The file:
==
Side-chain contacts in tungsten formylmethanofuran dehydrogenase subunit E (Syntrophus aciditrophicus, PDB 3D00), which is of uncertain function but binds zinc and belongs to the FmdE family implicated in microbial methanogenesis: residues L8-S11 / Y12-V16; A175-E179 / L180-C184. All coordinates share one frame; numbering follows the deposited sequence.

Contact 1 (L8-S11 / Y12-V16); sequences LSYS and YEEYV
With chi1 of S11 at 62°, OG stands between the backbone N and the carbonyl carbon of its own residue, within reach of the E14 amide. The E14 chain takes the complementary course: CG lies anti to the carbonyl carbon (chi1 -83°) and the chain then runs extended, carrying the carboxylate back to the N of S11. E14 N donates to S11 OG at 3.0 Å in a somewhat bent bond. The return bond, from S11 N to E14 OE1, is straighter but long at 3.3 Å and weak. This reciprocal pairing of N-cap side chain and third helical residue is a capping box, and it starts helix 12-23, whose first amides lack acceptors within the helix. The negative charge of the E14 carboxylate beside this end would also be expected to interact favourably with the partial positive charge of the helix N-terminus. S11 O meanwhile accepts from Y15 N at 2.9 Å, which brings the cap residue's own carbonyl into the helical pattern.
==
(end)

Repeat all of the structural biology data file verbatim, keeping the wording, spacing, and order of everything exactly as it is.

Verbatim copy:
Side-chain contacts in tungsten formylmethanofuran dehydrogenase subunit E (Syntrophus aciditrophicus, PDB 3D00), which is of uncertain function but binds zinc and belongs to the FmdE family implicated in microbial methanogenesis: residues L8-S11 / Y12-V16; A175-E179 / L180-C184. All coordinates share one frame; numbering follows the deposited sequence.

Contact 1 (L8-S11 / Y12-V16); sequences LSYS and YEEYV
With chi1 of S11 at 62°, OG stands between the backbone N and the carbonyl carbon of its own residue, within reach of the E14 amide. The E14 chain takes the complementary course: CG lies anti to the carbonyl carbon (chi1 -83°) and the chain then runs extended, carrying the carboxylate back to the N of S11. E14 N donates to S11 OG at 3.0 Å in a somewhat bent bond. The return bond, from S11 N to E14 OE1, is straighter but long at 3.3 Å and weak. This reciprocal pairing of N-cap side chain and third helical residue is a capping box, and it starts helix 12-23, whose first amides lack acceptors within the helix. The negative charge of the E14 carboxylate beside this end would also be expected to interact favourably with the partial positive charge of the helix N-terminus. S11 O meanwhile accepts from Y15 N at 2.9 Å, which brings the cap residue's own carbonyl into the helical pattern.